Software Open Access
Marek Chaupa; Sefanie Muroya Lei; Fabian Muehlboeck; Thomas Henzinger A.
This is an software artifact to the paper VAMOS: Middleware for Best-Effort Third-Party Monitoring by Marek Chalupa, Fabian Muehlboeck, Stefanie Muroya Lei, and Thomas A. Henzinger.
There are two artifacts in fact. The file fase23artifact47.tar.gz is the artifact submitted to FASE 2023 AE that is meant to be loaded into the FASE 2023 VM (https://doi.org/10.5281/zenodo.7446277). Unfortunately, due to technical difficulties, we were not able to make running all the experiments from the paper on the VM. Therefore, we prepared a second artifact that uses docker. The docker artifact is available either as a pre-built image vamos-fase23.tar.gz or as a source code archive fase23-experiments.zip from which the artifact can be build.
For instructions how to use any of the artifacts, see the README files in the corresponding archives. We put the README from the docker artifact also in the top-level directory of this artifact.
The source code of the docker artifact can be found also at https://github.com/ista-vamos/fase23-experiments. The newest source code of VAMOS is on Github in the repository https://github.com/ista-vamos/vamos.
This artifact contains also the pre-print of the paper with all appendices (VAMOS-techreport.pdf).
Abstract of the paper:
As the complexity and criticality of software increase every year, so does the importance of run-time monitoring. Third-party monitoring, with limited knowledge of the monitored software, and best-effort monitoring, which keeps pace with the monitored software, are especially valuable, yet underexplored areas of run-time monitoring. Most existing monitoring frameworks do not support their combination because they either require access to the monitored code for instrumentation purposes or the processing of all observed events, or both.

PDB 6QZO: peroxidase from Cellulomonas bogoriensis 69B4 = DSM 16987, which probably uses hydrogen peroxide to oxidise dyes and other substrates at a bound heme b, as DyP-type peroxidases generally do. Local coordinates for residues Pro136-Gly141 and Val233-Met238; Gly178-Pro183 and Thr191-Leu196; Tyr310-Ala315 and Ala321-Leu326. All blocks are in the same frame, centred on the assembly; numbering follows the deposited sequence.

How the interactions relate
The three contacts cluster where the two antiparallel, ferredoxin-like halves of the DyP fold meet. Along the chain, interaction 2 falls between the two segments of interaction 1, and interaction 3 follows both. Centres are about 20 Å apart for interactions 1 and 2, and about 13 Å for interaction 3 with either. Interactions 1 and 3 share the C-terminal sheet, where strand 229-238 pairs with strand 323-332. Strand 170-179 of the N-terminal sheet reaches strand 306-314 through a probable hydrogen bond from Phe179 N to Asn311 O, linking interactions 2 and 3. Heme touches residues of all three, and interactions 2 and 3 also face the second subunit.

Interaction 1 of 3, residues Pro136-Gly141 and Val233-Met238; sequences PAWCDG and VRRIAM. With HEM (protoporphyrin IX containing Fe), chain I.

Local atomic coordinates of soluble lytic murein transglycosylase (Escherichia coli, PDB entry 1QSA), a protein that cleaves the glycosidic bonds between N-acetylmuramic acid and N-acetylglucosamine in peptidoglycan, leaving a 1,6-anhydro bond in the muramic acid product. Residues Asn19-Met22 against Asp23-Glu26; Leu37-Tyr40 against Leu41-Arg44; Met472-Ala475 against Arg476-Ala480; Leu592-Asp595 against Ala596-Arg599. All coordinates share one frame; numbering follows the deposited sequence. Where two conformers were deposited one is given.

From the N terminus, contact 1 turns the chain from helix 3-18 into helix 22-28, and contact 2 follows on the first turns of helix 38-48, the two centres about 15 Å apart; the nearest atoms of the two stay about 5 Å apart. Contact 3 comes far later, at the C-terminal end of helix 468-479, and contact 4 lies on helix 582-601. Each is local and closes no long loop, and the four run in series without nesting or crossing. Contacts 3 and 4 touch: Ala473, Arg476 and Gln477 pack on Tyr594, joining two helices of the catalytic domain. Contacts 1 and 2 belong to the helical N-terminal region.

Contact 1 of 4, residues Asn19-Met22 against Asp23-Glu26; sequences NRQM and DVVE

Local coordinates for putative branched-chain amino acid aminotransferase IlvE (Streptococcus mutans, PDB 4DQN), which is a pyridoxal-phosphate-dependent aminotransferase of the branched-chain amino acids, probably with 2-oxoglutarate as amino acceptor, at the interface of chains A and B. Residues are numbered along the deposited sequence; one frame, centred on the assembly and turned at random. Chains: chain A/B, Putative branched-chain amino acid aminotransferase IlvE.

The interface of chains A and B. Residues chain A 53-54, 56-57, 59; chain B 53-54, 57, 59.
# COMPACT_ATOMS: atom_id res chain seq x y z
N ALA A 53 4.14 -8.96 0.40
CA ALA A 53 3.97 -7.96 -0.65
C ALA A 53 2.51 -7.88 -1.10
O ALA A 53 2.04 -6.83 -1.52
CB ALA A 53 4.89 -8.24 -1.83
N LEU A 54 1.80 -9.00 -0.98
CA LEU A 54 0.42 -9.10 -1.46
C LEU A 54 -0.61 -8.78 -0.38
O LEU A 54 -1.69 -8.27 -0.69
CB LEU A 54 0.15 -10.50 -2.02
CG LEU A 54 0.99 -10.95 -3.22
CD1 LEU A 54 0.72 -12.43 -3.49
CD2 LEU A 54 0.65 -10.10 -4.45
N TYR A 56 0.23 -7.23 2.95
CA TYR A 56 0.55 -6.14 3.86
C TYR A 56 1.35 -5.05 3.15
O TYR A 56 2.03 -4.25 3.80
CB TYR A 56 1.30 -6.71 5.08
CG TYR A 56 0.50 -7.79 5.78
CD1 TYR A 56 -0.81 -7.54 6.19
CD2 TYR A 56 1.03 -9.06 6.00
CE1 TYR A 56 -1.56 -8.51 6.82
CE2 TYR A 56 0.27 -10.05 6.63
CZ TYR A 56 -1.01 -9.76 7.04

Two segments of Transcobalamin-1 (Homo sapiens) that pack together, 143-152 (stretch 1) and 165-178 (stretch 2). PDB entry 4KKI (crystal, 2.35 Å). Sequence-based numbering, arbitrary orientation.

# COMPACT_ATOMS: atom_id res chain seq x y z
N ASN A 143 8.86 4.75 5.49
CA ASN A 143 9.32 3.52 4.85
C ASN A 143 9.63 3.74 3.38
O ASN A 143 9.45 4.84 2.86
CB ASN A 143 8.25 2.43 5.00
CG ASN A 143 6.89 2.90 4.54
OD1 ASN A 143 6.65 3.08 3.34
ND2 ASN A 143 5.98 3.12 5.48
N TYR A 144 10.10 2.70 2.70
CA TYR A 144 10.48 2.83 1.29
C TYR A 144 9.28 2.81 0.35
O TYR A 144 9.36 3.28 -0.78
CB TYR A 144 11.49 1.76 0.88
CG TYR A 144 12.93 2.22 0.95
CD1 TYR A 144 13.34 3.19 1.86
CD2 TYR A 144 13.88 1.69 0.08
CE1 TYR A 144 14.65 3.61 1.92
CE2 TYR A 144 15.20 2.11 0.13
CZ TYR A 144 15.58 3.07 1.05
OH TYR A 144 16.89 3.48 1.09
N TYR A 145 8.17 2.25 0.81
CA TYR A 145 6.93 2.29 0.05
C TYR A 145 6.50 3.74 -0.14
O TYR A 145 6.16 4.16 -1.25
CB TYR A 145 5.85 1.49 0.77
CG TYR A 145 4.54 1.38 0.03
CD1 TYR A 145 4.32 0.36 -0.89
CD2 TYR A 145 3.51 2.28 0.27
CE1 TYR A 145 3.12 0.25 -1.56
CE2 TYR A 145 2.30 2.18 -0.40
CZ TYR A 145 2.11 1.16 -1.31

We present a middleware framework, VAMOS, for the run-time monitoring of software which is explicitly designed to support third-party and best-effort scenarios. The design goals of VAMOS are (i) efficiency (keeping pace at low overhead), (ii) flexibility (the ability to monitor black-box code through a variety of different event channels, and the connectability to monitors written in different specification languages), and (iii) ease-of-use. To achieve its goals, VAMOS combines aspects of event broker and event recognition systems with aspects of stream processing systems. We implemented a prototype toolchain for VAMOS and conducted experiments including a case study of monitoring for data races. The results indicate that VAMOS enables writing useful yet efficient monitors, is compatible with a variety of event sources and monitor specifications, and simplifies key aspects of setting up a monitoring system from scratch.
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